Author: Duane Crittendon
The following was written by Duane Crittenden who retired from Ypsilanti a few years ago to live in Bonita Springs, Florida. The story is about his Grandfather.
The Crittenden family originated in the County of Kent, England, but was driven from England by religious persecution and took refuge in Holland.
During the early 1600's the English government persecuted Puritans. Some Puritans moved to the Netherlands and were known as Separatists. By 1620 most of these Separatists became dissatisfied with life in the Netherlands and looked for other places to live. Some sailed to America on the ship Mayflower and founded the Plymouth Colony.
The first Crittenden to come to America was Abraham Cruttenden (Cruttenden was the earlier spelling of the name) in 1639.
Abraham Cruttenderin who was born about 1610, was one of the first settlers of Guilford,
Connecticut, and one of the signers of a plantation covenant in 1639. He was probably married in
England to Mary ?. Mary died in 1664, and after her death Abraham married Joanna
Samuel Crittenden, the great great grandson of Abraham Cruttenden was born on February 17,1734. Samuel married Sarah ? and moved to Conway, Massachusetts, where he and his wife had seven children. The five oldest sons served with the Revolutionary forces during the Revoluntionary War, and samuel was on a committee of thirteen that pledged help to the Continental Congress, if it declared independence from Great Britain, on May 24, 1776.
The first Crittenden to come to Michigan was the great grandson of Samuel, Mortimer Crittenden. Mortimer was born in Gorham, New York, on September 18, 1810 and on January 16, 1832 he married Jeanette Hurd. They had ten children. The family moved about 1840 from New York and traveling through Canada had to cross the Detroit River during the winter when it was frozen over. Mortimer and his family came to Washtenaw County and settled on a farm a couple of miles from Ypsilanti. Mortimer was killed by lightning in 1865, and his wife, Jeanette, died at the home of her youngest son in 1894.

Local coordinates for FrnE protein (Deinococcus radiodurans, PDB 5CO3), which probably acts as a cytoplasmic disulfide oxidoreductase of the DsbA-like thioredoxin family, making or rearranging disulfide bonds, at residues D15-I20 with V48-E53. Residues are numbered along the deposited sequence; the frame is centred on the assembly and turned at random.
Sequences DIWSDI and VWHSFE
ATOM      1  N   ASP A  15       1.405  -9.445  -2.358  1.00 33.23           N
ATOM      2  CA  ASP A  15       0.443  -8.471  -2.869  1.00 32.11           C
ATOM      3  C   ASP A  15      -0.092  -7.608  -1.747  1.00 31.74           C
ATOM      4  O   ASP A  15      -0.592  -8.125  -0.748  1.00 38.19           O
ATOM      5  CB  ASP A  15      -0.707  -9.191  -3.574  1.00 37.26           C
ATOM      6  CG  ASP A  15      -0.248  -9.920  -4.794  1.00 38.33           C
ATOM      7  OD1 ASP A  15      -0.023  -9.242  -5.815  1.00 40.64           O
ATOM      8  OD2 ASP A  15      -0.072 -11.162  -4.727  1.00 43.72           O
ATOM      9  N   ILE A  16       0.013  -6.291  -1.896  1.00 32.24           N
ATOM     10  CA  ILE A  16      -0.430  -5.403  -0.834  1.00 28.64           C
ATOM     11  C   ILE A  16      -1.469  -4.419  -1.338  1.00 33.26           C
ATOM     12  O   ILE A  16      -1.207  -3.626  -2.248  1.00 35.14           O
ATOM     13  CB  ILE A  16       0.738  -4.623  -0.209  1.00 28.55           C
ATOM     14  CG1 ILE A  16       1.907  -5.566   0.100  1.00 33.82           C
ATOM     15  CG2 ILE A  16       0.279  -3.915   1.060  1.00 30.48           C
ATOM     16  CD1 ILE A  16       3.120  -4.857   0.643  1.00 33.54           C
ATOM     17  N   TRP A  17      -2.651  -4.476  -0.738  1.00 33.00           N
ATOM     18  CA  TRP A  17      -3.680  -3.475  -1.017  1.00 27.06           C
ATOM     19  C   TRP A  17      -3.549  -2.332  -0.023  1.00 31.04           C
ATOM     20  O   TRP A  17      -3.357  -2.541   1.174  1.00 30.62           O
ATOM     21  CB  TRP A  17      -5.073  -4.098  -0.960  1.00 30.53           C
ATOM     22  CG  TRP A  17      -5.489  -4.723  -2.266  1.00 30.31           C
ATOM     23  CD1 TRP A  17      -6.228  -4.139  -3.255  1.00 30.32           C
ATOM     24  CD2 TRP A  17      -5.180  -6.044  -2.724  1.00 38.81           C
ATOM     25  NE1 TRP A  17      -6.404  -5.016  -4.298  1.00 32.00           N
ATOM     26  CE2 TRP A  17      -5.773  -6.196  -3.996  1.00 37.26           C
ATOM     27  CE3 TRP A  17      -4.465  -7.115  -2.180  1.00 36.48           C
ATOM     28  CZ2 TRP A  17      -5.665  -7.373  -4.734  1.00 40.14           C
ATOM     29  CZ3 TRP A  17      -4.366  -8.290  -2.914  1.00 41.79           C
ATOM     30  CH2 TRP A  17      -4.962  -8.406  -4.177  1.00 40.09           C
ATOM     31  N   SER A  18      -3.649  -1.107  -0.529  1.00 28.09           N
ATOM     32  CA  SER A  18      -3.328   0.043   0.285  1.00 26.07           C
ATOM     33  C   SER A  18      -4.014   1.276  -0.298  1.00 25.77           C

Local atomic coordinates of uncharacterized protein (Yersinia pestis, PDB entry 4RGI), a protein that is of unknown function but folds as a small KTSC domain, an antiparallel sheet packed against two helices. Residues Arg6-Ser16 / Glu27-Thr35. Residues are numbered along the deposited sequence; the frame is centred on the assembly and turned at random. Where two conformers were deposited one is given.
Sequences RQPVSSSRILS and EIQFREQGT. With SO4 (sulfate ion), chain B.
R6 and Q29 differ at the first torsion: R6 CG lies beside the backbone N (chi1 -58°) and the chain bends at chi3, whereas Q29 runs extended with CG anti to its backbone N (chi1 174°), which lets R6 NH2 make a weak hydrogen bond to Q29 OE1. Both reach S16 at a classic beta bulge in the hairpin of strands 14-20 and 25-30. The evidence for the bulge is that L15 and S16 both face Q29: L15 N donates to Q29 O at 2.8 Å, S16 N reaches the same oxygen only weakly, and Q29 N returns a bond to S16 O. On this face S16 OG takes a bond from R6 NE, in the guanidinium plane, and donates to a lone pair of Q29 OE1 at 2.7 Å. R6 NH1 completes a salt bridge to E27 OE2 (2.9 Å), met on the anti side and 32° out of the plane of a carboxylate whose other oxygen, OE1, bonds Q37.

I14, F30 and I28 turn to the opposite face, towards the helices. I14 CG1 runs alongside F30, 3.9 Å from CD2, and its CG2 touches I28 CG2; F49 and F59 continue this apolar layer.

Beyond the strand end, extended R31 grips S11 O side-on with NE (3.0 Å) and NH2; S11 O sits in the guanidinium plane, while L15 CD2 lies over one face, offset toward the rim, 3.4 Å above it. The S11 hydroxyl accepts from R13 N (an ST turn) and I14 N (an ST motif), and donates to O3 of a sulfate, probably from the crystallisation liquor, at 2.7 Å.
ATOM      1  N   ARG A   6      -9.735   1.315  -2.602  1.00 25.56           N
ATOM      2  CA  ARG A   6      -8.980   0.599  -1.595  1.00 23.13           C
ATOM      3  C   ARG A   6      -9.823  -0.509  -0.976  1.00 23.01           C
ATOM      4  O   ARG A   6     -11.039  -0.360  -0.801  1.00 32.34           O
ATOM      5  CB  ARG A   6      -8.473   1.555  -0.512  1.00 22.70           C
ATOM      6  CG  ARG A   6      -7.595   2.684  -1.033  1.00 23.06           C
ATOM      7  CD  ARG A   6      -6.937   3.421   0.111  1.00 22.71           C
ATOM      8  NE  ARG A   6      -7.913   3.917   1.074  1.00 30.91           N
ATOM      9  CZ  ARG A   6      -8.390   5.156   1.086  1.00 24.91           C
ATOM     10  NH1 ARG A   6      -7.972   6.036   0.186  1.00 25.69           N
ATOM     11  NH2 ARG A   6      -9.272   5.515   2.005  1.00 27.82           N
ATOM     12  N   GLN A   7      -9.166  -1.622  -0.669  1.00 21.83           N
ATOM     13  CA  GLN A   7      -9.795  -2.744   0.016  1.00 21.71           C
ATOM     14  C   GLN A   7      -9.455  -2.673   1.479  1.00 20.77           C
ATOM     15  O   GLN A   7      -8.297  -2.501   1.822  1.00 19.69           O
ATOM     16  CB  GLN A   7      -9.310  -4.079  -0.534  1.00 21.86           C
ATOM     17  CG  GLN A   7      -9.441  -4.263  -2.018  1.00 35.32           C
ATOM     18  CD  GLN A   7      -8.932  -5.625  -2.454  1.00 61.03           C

Ypsilanti was first settled seventeen years earlier in 1823 by Benjamin Woodruff and was known as Woodruff's Grove. In 1825 Woodruff's Grove became a village, and its name was changed to Ypsilanti. The name Ypsilanti came from the Greek General, Demetrius Ypsilanti, who became world famous in his struggle for Greek independ ence from Turkey at this time.
*The name Crittenden and Chittenden are not related.
the 1840's Ypsilanti still retained a rugged pioneer look. Many of the stores and houses were made of timber. Few buildings were made of stone or brick. Most of the land around the village was uncleared, all kinds of game could be seen like wild turkey, deer, squirrel and sometimes bear.
Sheldon E. Crittenden was the third child of Mortimer and Jeanette. He was born on October 23, 1837 in Gorham, New York, and at the age of three came to Michigan with his parents. The family lived on a farm about two miles east of Ypsilanti for about one year and then moved to another farm a mile away. The family dwelling was a framed house with a few acres of cleared land surrounded by woods. Sheldon was interviewd in 1915 by the Ypsilanti Record and spoke about earlier times. Many household items that are common today were rare in the middle 1800's. Clocks were uncommon in Ypsilanti. Sheldon said, “We told time by the shadow of the sun reaching a mark on the floor. When there was no sun we told time by our appetites”. Because there was no electricity, fire was used for heating and cooking. Fires were precious and were kept going most of the time. Sheldon remembered that his father once made him go half a mile to get coals from a neighbor when their fire went out. Sheldon lived with his parents on the farm until he enlisted in the Union Army during the Civil War.